The mysterious figure on the moonlit railway platform, the passerby on the dusty road are not strangers; they are friends and fellow travelers.
And to stunning vocalist and thoughtful, globally-inspired composer Imani Uzuri, they spark melodies and musical connections. With the beautiful growl of a blueswoman and the sweetness of a nightingale, Uzuri finds the deep ties that bind her rural Carolina roots to Eastern Europe and North Africa, that bind the purr of sitar strings and the ripple of Japanese folk flute to African-American traditions and the international arts underground.
Born of worldly travels and spiritual travails, Uzuri’s rich acoustic songs on The Gypsy Diaries (release: June 5, 2012) find fresh settings for unifying human experiences: the loss of loved ones, the joy of discovering, the alienation and shifts of moving, meeting, and departing. Riveting live, Uzuri will celebrate her new album on June 1 at Joe’s Pub in New York.
The introspective, gentler companion to Uzuri’s high-voltage debut, Her Holy Water, Uzuri paints images of travel—the chance meeting, the surprise connection—and reflects in global tones on the nature of distance, love, and our shared, transcendent moments.
Uzuri grew up dreaming of travel, reading adventure novels and poetry under the pecan trees of her idyllic early years in rural North Carolina.
Visions of other lands and other worlds entwined with the musical roots that formed the foundation of Uzuri’s intensely focused approach to evoking places and moments with her powerful yet subtle voice. The old Spirituals, the gospel music she heard in her small country church and from her extended family, in particular from her formidable grandmother, sunk in deep.
“I feel like my granny’s sensibility shaped me. She had an off-key joyful voice, and every morning she would wake up and start the day singing,” Uzuri remembers fondly. “Her music was about praising and gratitude. She taught me that the intention of singing is to express.”
Uzuri honors her foremother, who passed as Uzuri began working on the album, in a profound, bittersweet tribute on “Soul Still Sings.” She takes the lessons her grandmother imparted to heart with in her keen storytelling: Her compelling voice sketches conjured trysts on train platforms (“Meet Me at the Station”) and prayers on a mountaintop (“I Sing the Blues”).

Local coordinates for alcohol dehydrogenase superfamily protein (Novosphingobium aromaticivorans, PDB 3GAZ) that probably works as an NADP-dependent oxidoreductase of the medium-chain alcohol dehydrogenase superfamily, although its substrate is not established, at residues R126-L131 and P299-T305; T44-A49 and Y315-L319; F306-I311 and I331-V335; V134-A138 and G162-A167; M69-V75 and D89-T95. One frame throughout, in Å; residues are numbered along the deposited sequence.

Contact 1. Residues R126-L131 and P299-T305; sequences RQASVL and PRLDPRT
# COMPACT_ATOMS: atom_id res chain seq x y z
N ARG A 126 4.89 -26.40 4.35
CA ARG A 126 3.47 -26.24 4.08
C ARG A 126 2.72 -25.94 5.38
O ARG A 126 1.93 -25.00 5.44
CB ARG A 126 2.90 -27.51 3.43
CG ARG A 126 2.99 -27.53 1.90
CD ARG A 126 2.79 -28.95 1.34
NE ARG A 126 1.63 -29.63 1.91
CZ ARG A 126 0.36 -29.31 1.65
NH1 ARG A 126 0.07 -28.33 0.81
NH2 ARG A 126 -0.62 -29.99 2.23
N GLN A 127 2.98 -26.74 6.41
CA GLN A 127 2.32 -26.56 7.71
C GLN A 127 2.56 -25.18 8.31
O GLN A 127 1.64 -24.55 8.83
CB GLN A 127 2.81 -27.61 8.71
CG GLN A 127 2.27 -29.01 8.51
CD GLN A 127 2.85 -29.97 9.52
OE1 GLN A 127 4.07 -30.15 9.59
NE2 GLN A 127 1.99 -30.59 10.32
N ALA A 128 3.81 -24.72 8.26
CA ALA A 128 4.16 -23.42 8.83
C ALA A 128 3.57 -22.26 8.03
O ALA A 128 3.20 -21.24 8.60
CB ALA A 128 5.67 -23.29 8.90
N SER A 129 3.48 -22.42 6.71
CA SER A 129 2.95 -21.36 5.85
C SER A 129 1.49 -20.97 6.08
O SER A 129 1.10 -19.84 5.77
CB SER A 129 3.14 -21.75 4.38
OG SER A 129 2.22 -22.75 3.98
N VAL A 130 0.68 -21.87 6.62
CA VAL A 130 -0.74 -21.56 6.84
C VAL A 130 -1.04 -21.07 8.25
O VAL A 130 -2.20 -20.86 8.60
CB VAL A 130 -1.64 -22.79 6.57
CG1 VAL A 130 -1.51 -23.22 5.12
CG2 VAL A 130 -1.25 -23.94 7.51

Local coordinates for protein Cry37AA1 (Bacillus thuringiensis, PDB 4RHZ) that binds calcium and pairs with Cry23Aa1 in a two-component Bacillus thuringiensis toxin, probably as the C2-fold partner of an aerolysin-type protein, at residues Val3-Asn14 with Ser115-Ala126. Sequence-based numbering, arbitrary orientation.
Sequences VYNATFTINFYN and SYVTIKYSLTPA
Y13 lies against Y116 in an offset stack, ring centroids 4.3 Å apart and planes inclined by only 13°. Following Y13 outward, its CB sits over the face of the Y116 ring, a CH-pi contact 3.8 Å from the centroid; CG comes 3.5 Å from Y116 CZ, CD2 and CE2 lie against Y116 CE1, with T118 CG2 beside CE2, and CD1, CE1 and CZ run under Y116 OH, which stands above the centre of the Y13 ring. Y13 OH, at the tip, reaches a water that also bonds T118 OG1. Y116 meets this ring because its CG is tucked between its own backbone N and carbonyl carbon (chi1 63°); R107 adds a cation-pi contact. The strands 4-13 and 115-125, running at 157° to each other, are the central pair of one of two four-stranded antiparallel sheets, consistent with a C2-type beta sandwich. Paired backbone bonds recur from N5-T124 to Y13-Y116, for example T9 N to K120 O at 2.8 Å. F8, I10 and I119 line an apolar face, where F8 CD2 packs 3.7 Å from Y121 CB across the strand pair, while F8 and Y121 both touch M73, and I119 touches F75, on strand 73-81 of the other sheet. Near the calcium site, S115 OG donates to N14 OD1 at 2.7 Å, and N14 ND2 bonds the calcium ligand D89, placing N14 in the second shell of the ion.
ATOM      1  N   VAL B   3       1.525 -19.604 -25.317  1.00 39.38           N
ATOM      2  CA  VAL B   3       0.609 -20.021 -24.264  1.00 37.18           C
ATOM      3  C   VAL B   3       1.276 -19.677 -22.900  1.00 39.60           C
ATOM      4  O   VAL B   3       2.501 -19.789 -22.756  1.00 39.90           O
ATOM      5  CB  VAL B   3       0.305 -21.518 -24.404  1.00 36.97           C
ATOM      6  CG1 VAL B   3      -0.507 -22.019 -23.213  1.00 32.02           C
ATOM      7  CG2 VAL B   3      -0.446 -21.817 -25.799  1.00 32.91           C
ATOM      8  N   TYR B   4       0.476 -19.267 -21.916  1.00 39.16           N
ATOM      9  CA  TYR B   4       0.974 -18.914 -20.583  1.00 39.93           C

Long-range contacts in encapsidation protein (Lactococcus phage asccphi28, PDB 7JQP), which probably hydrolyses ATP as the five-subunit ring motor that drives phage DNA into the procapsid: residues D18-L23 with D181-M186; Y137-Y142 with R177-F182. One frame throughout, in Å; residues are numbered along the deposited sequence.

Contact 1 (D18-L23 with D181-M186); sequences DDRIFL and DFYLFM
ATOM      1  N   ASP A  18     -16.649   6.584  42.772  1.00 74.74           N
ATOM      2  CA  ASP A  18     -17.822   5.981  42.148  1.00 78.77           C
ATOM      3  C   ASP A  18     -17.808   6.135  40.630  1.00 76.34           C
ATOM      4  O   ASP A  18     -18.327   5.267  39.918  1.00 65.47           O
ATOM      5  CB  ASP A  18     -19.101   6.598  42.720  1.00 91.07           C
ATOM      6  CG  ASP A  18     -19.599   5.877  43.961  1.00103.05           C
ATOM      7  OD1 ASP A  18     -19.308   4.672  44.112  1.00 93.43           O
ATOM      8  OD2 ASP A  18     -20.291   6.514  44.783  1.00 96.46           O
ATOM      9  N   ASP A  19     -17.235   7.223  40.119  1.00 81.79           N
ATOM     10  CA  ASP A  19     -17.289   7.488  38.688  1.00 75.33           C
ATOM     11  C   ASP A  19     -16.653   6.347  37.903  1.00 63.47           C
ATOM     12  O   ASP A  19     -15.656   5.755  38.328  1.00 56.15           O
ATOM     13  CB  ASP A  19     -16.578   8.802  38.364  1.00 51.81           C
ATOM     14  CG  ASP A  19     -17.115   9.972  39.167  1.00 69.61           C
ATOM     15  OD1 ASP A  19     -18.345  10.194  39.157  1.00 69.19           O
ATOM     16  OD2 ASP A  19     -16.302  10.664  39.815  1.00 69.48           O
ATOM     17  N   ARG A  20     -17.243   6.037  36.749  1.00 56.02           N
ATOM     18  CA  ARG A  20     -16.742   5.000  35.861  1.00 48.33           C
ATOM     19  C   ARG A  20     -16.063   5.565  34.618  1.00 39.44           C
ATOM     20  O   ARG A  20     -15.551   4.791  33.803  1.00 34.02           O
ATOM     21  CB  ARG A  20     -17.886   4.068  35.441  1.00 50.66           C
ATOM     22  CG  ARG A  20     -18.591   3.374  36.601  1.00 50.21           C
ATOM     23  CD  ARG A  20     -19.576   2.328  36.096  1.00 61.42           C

Following the inspiration to travel and explore the country, Uzuri found herself in New York, where that long-felt connection between roots and the world’s roads came to life. She fell in love with artists like Mailian diva Oumou Sangare’s beckoning, soaring voice, with the praise and ecstasy she heard in Nusrat Fateh Ali Khan’s music.
“The first time I was introduced to Nusrat’s music, I felt like it was gospel music,” Uzuri recounts. “I didn’t know what he was saying but I understood. Just before his death, I got to see him perform at a Sufi community concert, and it was like a charismatic church service. The integrity and passion was the same.” Uzuri’s open, curious ear has made her an eclectic bandleader who loves to gather stellar multicultural male and female musicians and to bring together unexpected instruments, from sitar and daf to acoustic guitar and cello. Yet the mosaic approach feels seamless, drawn together by Uzuri’s compelling and versatile voice.
Along with her personal musical travels, Uzuri also began exploring the world, traveling to Japan, Brazil, Russia, Ethiopia, Hungary, to perform with artists like Bill Laswell and Ethiopian singer Gigi, and as a solo artist. “I moved to New York, and traveling became a part of my life as an artist,” Uzuri reflects, “I started getting all these calls. There’s an artistic underground that spans the globe, and I became part of it. It sustained me. ”
On her travels, she sang favorite Spirituals to newfound friends in Moroccan casbahs, visited sacred islands and busy street corners, wondered at resonant churches. As she wandered, Uzuri was fascinated by the fertile tension between separation and connection. And by a feeling of unexpected familiarity that ran through it all: “I heard this euphony of sound pouring out of St. Basil’s on Red Square,” Uzuri recalls. “I went in and sound was washing over me. It felt familiar; I understood the intentionality, the vibration. Everyone who was listening felt it.”
The isolation of travel—the railways, transitional spaces, roads and crossroads—intersected with a tangible unity Uzuri felt with the Russian villagers she met, with the Roma musicians she jammed with, with the flowers vendor on the Turkish street.
“As part of a collaboration I did in Hungary with Romany musicians, I was taught to sing a Roma lament in Hungarian. I was struck once again by this sense of similarity”—an emotional similarity tangible in the gorgeous ballad, “Lament,” rich with echoes of Roberta Flack. “If you’re transmitting joy or sadness, it’s about sharing the truth of that with the voice. That’s where you feel the connection and integrity.”
Joy and sadness play throughout The Gypsy Diaries. The playful mirth of the Caribbean-inflected “You Know Me You Love Me” alternates with the reflective, stirring “Beautiful.” The blues-inflected sounds of a modern-day field holler, “Gathering”, and a swaying call of lovingkindness, “Dream Child,” contrast with the fierce assertions of “Whisperings (We Are Whole).”
“Ultimately, this album is about finding my place through the traveling,” Uzuri explains, “the communion, the loneliness, victories, sadness, losses, euphorias, revelations, transformations coming to understand that I am always here: home.”
::: SOURCE: Rock Paper Scissors.biz :::